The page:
Hotel companies are working to be able to respond to their customers when voice bookings are widespread, continue to promote their direct sale, reduce as much as possible the payment of commissions, avoid disparities and focus on data to better know the customer and be able to personalize their offer. They are just some of the future challenges they face, with technology as their main ally. This was noted at the ITH Innovation Summit held this week at the NH Collection Madrid Eurobuilding.
Expedia, for example, is already working to have a voice presence, as confirmed by Luis Hurtado de Mendoza, its senior director of large accounts for the EMEA (Europe, Middle East and Africa) and Latin America regions. It is not in vain that there are already 1 billion connected devices in the homes, as the manager has recalled.
For its part, Magic Costa Blanca Hotels & Resorts also focuses its efforts on achieving maximum visibility by being present on all channels, although, according to its vice president, Javier García Cuenca, ” voice is not expected to have a special relevance for the holiday segment, in whose marketing multimedia elements, video, etc.will continue to be very important.
In fact, he hopes that searches and bookings in 10 years will be “something hybrid between voice and multimedia on the mobile web”, while Hurtado predicts that “in a decade there will still be people calling the agency or the hotel by phone and there will also be those who book by voice”.
Fight for direct sales
In the fight for direct sales, García Cuenca has it clear: hotels have to “generate a differential value in the booking experience, different from the one offered by OTA. We must customize this experience to the maximum in order to bring greater value to the client, but we cannot give that battle for loss because we are presented with many opportunities to empower it.”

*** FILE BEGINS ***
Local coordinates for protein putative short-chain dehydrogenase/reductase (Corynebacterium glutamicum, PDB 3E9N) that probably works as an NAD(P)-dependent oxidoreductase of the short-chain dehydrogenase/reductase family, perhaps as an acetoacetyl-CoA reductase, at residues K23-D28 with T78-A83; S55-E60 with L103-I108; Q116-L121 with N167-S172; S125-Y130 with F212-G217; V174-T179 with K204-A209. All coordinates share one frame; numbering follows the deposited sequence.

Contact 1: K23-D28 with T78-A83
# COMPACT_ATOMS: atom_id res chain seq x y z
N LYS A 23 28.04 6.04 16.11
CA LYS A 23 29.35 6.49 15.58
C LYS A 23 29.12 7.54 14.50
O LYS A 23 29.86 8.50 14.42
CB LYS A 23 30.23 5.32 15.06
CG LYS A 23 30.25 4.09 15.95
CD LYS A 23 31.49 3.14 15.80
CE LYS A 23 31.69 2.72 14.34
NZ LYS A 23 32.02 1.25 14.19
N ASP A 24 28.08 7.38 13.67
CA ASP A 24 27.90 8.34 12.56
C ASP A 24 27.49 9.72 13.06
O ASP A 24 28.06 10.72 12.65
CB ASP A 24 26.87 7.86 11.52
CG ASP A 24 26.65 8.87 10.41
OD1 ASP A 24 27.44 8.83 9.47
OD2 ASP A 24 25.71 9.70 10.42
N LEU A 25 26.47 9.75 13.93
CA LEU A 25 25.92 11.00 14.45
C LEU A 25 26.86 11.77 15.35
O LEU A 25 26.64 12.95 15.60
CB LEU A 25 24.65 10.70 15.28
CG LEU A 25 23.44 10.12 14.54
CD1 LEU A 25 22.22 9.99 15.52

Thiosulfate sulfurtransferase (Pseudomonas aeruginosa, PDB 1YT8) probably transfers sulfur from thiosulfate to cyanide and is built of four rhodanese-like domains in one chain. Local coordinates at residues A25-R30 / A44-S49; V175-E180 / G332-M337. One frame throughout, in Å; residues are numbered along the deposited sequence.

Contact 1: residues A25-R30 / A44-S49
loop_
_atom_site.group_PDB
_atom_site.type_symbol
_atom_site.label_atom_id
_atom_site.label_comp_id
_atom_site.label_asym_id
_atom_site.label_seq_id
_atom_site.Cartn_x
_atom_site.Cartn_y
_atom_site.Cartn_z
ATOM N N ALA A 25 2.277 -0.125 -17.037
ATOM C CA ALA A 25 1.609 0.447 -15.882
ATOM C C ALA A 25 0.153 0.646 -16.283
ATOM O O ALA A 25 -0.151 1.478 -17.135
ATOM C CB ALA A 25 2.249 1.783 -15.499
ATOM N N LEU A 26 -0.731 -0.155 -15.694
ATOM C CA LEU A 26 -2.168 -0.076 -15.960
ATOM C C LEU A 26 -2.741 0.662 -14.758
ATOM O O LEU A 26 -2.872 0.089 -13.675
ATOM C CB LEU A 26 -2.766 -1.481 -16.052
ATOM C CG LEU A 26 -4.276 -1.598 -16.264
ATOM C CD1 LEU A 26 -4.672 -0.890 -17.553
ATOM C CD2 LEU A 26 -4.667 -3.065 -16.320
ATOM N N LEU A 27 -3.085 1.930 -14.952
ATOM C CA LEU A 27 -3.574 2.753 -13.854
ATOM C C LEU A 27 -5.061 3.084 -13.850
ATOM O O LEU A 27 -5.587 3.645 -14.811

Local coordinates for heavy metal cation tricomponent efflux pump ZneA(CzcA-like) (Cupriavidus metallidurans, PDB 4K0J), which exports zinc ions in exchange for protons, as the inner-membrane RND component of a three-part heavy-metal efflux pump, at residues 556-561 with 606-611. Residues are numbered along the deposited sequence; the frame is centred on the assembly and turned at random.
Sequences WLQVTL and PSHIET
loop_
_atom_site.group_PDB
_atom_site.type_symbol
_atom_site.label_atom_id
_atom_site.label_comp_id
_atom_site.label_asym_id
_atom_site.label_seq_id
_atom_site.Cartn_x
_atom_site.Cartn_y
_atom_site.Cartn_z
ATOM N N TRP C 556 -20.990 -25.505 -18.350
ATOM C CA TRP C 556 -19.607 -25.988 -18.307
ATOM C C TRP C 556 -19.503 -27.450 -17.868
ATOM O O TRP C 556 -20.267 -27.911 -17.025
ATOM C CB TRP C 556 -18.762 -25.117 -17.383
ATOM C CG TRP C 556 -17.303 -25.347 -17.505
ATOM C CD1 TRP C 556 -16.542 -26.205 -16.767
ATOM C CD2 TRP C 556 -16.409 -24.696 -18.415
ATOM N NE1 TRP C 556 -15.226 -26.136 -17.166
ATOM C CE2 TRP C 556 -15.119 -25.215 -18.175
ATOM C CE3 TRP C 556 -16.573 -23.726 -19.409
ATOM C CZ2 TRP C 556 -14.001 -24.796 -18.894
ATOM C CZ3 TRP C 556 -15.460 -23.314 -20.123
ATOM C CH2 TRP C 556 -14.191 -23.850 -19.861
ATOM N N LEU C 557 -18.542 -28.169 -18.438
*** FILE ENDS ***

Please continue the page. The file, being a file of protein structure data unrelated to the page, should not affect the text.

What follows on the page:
Booking.com he has fulfilled his threat, at least in the United States, as since the beginning of June he has begun to charge the hotels an additional fee for the additional expenses that the guest who has booked through the OTA makes in the establishment, even if they are for direct payment.
Expedia has already assured that it will not follow in his footsteps, while García Cuenca has proposed “to distribute through other actors who do not charge those fees. Each hotel will try to defend the income generated during the client’s stay, without giving the commission to the distributor. It is lawful, but the supplier will decide whether or not to give it that relevance.”
For the vice president of Magic Costa Blanca ” disparities are one of the evils of the industry because they hurt the hotel, by impacting on its results Account, and its image before its loyal customers; but also to the rest of the sector because it conveys the image that it is cheaper to buy in an OTA”.
That is why he said that ‘we cannot be neutral in the face of disparities, we cannot allow them, although it is quite difficult to fight them because hotel owners do not have a police soul’. In this sense he has suggested ” two strategies to avoid them: first, to reduce distribution channels to a few actors, something that is increasingly being done by independent chains and hotels; and at the same time not to offer the same rates to all distributors, but on the basis of visibility, better margins and ADR (average Available Rate). Different rates for different customers”.
For its part Expedia, in the words of its manager, has “specific equipment and systems to try to control these disparities, although it is being improved in this field by the optimization of the connectivities. But the boss is the client and also the hotel owner, who has the rooms.”